How does Dieselpunk affect your life? By which I mean...
Is it a Lifestyle? Does it influence all - or almost all - aspects of your life.... dress, speech, car you drive, home decor, the works...
An Art form? Whether musical or visual arts, etc... In short, is it just a form of creative expression you enjoy...
Or a hobby? Is it just a nice place to retreat to when you want to get away from the rat race for a while on the weekend...
A mix of the above?
Or something else entirely???
....For my part it's a cross between Art form and hobby... but considering I'm starting on a rather major project of building and Art Deco Motorcycle (for want of a better description) from scratch it could concievably be considered by outsiders a lifestyle even if I don't see it that way myself LOL! :D
What about others?
For me, it is a hobby that is slowly creeping it's way into every aspect of my life!
Music, films, fashion! I can't get enough!
I try to incorporate 1930's style into my life as much as I practically can. I work in Police Dispatch, and although I am in a civilian role there is still not much leeway in regards to clothing as I have to wear my standard issue uniform, but I always style my hair and make-up in a vintage manner and wear vintage or reprovintage accessories. I'm also incredibly lucky to have a brilliant grandfather-in-law who re-builds vintage cars - so now, thanks to him, I can even cruise around in style!
One of the things I love most about the Dieselpunk era is the courtesy and respect with which people dealt with each other. I love to read vintage etiquette and housekeeping books and try to live those values as much as possible. While I can't speak for other countries, I feel that here in Australia our way of life is drifting further away from the values of the past and more towards a discourteous 'me' culture, which I don't feel comfortable with, so perhaps I stand out a bit in the way that I speak and the (to me) 'respectful' or (to others) 'modest' way I like to conduct myself in attitude and dress. I rarely curse or drink, much to my co-workers' bemusement!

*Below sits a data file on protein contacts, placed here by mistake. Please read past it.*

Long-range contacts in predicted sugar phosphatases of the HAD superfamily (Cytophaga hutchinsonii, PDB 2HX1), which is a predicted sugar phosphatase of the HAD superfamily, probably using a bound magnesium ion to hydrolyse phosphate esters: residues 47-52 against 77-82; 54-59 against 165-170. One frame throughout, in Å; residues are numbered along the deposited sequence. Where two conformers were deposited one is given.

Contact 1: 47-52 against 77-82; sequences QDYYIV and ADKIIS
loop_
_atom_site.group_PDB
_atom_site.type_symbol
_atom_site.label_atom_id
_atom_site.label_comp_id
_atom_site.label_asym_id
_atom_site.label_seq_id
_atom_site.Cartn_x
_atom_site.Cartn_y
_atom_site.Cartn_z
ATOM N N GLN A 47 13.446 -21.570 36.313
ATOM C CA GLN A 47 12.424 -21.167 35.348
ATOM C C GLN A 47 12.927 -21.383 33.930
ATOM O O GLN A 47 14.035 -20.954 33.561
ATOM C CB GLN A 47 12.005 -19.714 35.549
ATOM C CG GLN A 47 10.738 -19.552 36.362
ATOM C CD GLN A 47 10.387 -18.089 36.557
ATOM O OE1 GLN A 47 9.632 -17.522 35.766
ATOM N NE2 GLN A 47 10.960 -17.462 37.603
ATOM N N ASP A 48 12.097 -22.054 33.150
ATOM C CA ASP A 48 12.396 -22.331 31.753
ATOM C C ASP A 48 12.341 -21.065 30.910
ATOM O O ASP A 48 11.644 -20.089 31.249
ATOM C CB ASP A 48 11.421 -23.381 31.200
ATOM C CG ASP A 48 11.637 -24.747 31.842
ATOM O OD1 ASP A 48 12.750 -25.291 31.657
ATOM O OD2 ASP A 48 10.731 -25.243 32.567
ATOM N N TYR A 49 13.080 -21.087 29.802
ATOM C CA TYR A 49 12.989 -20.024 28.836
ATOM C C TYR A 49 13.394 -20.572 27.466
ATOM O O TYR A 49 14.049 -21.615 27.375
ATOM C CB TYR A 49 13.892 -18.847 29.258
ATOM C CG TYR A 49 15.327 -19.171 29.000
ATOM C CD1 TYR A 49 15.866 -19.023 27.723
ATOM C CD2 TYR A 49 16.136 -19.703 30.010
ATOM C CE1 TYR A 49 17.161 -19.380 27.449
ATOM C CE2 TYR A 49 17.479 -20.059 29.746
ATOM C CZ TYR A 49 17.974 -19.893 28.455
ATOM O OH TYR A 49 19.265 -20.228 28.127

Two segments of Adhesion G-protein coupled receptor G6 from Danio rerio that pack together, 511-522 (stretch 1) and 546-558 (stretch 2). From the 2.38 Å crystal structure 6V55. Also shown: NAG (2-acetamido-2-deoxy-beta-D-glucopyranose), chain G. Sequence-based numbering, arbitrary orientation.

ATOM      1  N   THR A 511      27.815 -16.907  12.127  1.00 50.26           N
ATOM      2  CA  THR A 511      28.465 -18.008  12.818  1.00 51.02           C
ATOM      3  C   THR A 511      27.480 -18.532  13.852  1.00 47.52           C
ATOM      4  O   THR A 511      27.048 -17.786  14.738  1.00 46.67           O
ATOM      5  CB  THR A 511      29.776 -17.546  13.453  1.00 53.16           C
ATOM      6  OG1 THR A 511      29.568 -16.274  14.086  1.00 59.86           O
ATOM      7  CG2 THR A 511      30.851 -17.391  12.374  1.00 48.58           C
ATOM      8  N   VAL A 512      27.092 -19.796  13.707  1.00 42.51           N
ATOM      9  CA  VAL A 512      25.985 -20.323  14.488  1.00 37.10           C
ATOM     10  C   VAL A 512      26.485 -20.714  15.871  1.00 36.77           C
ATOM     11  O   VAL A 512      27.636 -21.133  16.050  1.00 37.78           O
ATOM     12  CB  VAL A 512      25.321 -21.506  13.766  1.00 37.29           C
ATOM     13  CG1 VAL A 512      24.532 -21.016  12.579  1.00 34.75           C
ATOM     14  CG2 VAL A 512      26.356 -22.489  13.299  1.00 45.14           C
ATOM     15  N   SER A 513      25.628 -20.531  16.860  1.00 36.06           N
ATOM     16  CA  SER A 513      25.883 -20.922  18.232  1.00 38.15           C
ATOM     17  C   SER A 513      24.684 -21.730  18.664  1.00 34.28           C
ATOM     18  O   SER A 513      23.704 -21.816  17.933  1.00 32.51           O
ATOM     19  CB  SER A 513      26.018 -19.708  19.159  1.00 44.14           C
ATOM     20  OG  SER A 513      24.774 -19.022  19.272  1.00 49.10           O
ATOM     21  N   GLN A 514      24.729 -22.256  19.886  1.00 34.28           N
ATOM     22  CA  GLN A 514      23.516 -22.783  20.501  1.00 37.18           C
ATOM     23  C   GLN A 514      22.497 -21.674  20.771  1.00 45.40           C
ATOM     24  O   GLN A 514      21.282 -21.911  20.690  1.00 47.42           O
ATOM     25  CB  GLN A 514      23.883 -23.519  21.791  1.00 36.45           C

One of the benefits of being a lady Dieselpunk is that, if you are handy with the Singer, it can actually be quite cheap to dress the part. While occasionally, after much saving and guilt, I will treat myself to a vintage dress or skirt, I mostly buy vintage patterns on Ebay and Etsy and then I make as many dresses as I care to purchase fabric for. I can generally make a 1930's day dress and a matching apron for under $AU50, but I can imagine that for the Gents having to purchase suits, it can get quite pricey. Luckily for me, I am a dress-only girl - I don't think I even own a single pair of pants!
Now hats! That's were all my money goes....
I will jump in here and catch up on my thread responses. Dieselpunk is one of the many decorating aesthetics that appeal to me. I drifted here because unfortunately, I'm one to dive headfirst into a fandom and miss the pool (which I sort of did with Steampunk--I enjoy it but can't wrap my mind around it quite as much as I'd like). Steampunk doesn't have as much humor in it as Diesel. The era of the screwball comedy is right up my alley. Not to mention the deco aesthetic that resonates with another time period of the soul--ancient Egypt.
I think the diesel era was an exciting time of possibility. In addition to decor that finally expressed the maturation of the industrial age, the diesel era was when we were able to open our minds and envision a future without as many of the chains of tradition as in previous eras. People became more mobile, more connected, more exposed to different cultures and ways of thought--that echoed in the literature of the day. In fact, it's this era's science fiction that drove so much of our innovation in the last 80-odd years. It's where we discovered the ability to imagine Outer Space and plant the seeds for wondering how to get there.
Also, being a bit of a political junkie, I can't help but draw parallels between the political and economic landscape of the diesel day and the present. Great differences and great similarities. Hardships, and the overcoming of them.
So I guess Dieselpunk is a world I visit mostly with my writer's imagination. I can't always dress the part (I'm a stay at home mom who has little reason to get out of her pj's much less into a dress with pearls), but I've got some nice elements in my house, a "can-do" attitude in the garage/workshop, and an entire rehash of WWI Europe (with rogue mecha) living in my head.